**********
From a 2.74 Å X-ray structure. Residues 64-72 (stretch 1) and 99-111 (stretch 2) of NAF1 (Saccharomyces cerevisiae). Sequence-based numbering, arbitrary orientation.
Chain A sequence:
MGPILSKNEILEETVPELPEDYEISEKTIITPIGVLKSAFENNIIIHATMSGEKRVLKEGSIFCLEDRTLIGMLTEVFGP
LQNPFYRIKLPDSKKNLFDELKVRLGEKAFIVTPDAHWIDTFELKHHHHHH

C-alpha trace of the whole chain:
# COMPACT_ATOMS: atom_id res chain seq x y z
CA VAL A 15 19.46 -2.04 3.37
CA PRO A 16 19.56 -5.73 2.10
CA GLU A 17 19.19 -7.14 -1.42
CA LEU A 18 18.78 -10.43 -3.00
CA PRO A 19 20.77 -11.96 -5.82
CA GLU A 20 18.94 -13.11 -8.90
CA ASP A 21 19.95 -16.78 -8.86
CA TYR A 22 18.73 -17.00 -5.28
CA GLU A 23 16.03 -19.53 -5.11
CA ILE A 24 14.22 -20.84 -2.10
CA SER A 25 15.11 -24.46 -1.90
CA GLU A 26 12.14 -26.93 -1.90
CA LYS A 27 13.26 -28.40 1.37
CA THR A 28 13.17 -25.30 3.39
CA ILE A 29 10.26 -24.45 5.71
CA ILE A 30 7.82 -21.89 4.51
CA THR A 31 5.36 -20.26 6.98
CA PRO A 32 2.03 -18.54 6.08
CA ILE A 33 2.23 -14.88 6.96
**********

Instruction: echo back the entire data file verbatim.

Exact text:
From a 2.74 Å X-ray structure. Residues 64-72 (stretch 1) and 99-111 (stretch 2) of NAF1 (Saccharomyces cerevisiae). Sequence-based numbering, arbitrary orientation.
Chain A sequence:
MGPILSKNEILEETVPELPEDYEISEKTIITPIGVLKSAFENNIIIHATMSGEKRVLKEGSIFCLEDRTLIGMLTEVFGP
LQNPFYRIKLPDSKKNLFDELKVRLGEKAFIVTPDAHWIDTFELKHHHHHH

C-alpha trace of the whole chain:
# COMPACT_ATOMS: atom_id res chain seq x y z
CA VAL A 15 19.46 -2.04 3.37
CA PRO A 16 19.56 -5.73 2.10
CA GLU A 17 19.19 -7.14 -1.42
CA LEU A 18 18.78 -10.43 -3.00
CA PRO A 19 20.77 -11.96 -5.82
CA GLU A 20 18.94 -13.11 -8.90
CA ASP A 21 19.95 -16.78 -8.86
CA TYR A 22 18.73 -17.00 -5.28
CA GLU A 23 16.03 -19.53 -5.11
CA ILE A 24 14.22 -20.84 -2.10
CA SER A 25 15.11 -24.46 -1.90
CA GLU A 26 12.14 -26.93 -1.90
CA LYS A 27 13.26 -28.40 1.37
CA THR A 28 13.17 -25.30 3.39
CA ILE A 29 10.26 -24.45 5.71
CA ILE A 30 7.82 -21.89 4.51
CA THR A 31 5.36 -20.26 6.98
CA PRO A 32 2.03 -18.54 6.08
CA ILE A 33 2.23 -14.88 6.96